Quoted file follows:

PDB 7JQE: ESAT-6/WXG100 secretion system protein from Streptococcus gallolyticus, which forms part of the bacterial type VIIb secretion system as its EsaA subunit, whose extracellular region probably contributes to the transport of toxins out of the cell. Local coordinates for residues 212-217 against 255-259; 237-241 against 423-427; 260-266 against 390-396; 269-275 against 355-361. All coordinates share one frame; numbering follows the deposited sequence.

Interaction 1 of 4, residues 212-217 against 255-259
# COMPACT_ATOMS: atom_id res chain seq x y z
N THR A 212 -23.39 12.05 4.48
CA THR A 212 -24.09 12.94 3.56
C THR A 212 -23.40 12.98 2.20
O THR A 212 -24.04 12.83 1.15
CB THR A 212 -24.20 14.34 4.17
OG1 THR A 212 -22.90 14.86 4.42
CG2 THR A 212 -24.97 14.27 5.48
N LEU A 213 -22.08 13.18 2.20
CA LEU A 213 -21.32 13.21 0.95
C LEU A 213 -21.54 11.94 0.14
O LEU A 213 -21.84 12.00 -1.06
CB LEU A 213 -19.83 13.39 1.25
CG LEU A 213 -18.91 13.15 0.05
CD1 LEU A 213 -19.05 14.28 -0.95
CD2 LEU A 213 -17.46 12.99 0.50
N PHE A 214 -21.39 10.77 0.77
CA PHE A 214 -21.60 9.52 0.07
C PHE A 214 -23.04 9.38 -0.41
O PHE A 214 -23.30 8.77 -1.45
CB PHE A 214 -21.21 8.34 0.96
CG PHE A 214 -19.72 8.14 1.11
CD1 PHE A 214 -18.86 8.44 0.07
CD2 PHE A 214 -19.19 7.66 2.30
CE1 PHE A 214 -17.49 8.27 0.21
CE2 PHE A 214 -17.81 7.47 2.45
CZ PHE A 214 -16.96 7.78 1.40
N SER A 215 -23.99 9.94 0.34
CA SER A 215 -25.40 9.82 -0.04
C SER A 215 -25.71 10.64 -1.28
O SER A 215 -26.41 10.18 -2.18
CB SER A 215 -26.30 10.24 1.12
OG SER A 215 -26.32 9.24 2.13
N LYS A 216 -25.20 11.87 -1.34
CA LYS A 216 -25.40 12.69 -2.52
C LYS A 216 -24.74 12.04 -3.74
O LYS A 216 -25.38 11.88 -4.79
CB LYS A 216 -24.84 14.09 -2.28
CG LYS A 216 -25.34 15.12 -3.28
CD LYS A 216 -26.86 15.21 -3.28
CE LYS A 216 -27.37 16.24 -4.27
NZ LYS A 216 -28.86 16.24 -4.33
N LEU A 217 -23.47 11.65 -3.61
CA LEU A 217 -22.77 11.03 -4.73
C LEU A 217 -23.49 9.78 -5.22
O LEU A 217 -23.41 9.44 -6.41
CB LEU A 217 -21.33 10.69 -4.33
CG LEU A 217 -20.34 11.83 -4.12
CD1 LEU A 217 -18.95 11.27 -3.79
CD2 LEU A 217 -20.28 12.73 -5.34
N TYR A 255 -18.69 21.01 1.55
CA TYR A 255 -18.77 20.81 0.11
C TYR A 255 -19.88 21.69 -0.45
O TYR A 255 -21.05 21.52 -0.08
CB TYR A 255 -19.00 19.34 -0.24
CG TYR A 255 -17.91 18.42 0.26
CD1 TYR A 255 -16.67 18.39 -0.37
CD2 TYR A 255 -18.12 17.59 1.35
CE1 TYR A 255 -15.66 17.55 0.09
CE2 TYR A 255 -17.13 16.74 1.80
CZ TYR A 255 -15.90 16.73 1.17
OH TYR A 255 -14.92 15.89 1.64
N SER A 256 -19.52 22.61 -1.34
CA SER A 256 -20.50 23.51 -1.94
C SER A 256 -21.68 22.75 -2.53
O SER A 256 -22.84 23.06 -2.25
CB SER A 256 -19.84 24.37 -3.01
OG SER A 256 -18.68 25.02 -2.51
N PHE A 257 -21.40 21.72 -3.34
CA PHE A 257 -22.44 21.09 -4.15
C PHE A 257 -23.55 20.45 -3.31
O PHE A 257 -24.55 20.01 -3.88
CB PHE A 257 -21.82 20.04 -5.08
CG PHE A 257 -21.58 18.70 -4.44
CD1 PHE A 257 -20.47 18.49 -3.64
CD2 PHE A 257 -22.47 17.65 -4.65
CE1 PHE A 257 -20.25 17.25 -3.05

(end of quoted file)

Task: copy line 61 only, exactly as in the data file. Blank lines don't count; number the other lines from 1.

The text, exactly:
CE1 TYR A 255 -15.66 17.55 0.09